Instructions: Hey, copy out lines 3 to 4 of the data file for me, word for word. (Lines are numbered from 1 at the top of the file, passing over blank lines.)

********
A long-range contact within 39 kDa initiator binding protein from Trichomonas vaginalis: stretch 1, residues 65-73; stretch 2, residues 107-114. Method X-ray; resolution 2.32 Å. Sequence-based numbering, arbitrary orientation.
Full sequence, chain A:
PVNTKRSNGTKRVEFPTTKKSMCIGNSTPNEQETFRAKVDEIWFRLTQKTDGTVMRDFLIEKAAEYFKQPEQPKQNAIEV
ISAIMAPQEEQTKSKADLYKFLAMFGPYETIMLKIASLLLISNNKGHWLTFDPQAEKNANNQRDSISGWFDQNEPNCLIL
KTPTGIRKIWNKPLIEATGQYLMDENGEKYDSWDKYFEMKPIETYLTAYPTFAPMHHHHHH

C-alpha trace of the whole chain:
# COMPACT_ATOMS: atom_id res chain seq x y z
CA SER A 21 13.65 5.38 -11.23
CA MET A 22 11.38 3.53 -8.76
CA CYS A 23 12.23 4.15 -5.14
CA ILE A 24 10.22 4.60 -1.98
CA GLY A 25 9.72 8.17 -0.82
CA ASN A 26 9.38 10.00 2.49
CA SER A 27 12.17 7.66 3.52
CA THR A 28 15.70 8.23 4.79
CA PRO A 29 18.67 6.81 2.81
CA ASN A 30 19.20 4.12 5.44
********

PVNTKRSNGTKRVEFPTTKKSMCIGNSTPNEQETFRAKVDEIWFRLTQKTDGTVMRDFLIEKAAEYFKQPEQPKQNAIEV
ISAIMAPQEEQTKSKADLYKFLAMFGPYETIMLKIASLLLISNNKGHWLTFDPQAEKNANNQRDSISGWFDQNEPNCLIL